Honestly speaking I don’t consider myself as a funny person. And though I occasionally make jokes when around friends, most people generally see me as the no-nonsense type. Don’t get me wrong. I like laughing at jokes. I love watching comedy. I used to watch Friends a lot when it used to be on TV. And I love The Big Bang Theory. I just don’t get it sometimes when people think I’m being funny which in truth I am not.
Like there was this time when I was about to start my presentation at work. It was reporting time and the whole team was gathered inside the meeting room. I said something that made the entire team laughed. Even my boss was laughing. And I wasn’t being funny. But it was all good. I know they weren’t laughing at me. Since then there were other incidents and I was known at work as someone who can make unintentionally funny comments. One colleague even planned to make a Facebook fan page about me and my “Weena-isms.” But that never materialized.
There was also this time when my friends at another company where I used to work was gathered around a table during lunch. I was just commenting on something that one of my friends said. I didn’t think it was funny but they thought it was because they all burst out laughing.
My friends can attest to the fact that there are things I say that sound funny. I guess it’s the way I deliver the message. I’m like Temperance Brennan from Bones. I can be tactless and abrasive and funny at the same time without really meaning to. A college buddy of mine even said once that I tend to say something whatever comes to my mind without much thought. There’s truth in that I know. But I’ve been curbing it as much as I can.
Tags: classics, literature, musical play, reading
Friends and family know very well that I love reading books. I especially love reading the classics – from Shakespeare, Jane Austen to the Bronte sisters. However, truth be told, there are still a lot of the classics I haven’t read. One of these is The Phantom of the Opera. I know right. This is my favorite play of all time and though I’ve seen the 2004 movie and watched its 25th anniversary presentation last year, I haven’t read this classic gothic tale – until now. Yes I am just currently reading this and I must say that I’m loving it. Though there are differences in the book from the musical play, I still love Andrew Lloyd Webber’s interpretation of it. But I cannot exactly say the same for Love Never Dies, the sequel to The Phantom of the Opera he has written. I haven’t seen this play so I cannot pass judgement.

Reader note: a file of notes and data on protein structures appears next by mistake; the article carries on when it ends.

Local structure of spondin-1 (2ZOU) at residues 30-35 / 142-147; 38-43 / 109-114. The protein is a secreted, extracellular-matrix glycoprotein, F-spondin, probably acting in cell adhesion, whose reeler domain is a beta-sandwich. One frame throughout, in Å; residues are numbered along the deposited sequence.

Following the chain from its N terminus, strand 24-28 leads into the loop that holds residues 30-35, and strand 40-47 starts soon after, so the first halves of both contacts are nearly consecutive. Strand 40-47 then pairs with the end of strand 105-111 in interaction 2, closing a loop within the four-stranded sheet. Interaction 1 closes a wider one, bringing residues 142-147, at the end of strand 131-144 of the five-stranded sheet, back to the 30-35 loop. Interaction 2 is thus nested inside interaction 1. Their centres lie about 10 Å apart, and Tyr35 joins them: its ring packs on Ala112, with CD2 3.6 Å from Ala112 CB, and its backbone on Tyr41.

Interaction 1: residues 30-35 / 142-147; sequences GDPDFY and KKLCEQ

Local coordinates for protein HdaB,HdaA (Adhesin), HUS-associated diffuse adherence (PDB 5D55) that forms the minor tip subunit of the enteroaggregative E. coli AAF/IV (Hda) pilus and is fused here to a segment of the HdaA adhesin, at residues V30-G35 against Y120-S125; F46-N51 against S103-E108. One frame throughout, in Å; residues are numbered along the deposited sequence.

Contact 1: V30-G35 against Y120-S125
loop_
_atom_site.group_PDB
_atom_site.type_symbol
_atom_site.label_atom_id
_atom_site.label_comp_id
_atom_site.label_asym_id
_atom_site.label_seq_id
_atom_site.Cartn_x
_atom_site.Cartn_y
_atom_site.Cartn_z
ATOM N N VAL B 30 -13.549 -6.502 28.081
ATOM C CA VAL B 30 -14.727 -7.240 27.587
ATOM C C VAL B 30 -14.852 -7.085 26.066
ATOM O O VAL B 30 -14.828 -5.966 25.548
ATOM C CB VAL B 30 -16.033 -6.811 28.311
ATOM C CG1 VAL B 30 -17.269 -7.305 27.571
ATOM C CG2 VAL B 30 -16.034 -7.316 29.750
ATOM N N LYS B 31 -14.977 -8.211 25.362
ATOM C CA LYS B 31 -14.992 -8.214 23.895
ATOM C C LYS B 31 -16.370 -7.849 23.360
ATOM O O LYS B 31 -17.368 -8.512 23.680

Anyway, I also love Shakespeare and after seeing Anonymous, my intention of reading all of his plays was reignited. I’ve read and enjoyed all of his sonnets but never got around to reading all of his plays. And then there’s Jane Austen. Her work was the original chick lit in those days and I just love Pride and Prejudice as well as Sense and Sensibility. I know that there has been recent retellings of her stories with zombies and other monstrous creatures in it. I’m curious to read them but I’m hesitant all the same. I’m not exactly sure where I stand in this. First of all, I don’t like zombies. I prefer vampires. Secondly, there’s a part of me that says “They’re destroying a classic” but another part of me wants to see how the characters in the stories react to these creatures of the night.
Well if I ever get to reading them, they’ll probably be at the bottom of my list of to-read classics. Because right now, there’s a big pile of classic books waiting for me to read.
Throughout the years, this has been my motto every time I encounter difficulties in life. I cannot count how many times I have uttered this line whenever I’m going through tough times. This line has been my sort of self-encouragement to go on, face my problems and be brave. By uttering this line, I assure myself that everything will turn out fine in the end.
And it’s true. I believe that every dark cloud has a silver lining. And I can attest to this by the numerous times I have overcome difficulties in life. When I look back, those dark periods of my life were over and somehow I managed to overcome them.
I think I started using this motto after I’ve seen My Best Friend’s Wedding, in which there was a scene where Julia Roberts’ character was sitting on the carpet just outside the door of her hotel room. She sat there smoking, finally realizing the devious thing she did to her male best friend who was about to get the consequences of her action. A hotel bellboy passed by and reminded her that smoking was not allowed in the hallway. I don’t recall every detail of that scene. All I can remember is that after the bellboy noticed her grim, sad face the bellboy told her, “This too, shall pass,” alluding to the idea that she’d get through whatever trial had come her way.
Now I am facing another dark cloud and once again I repeat this familiar line to myself.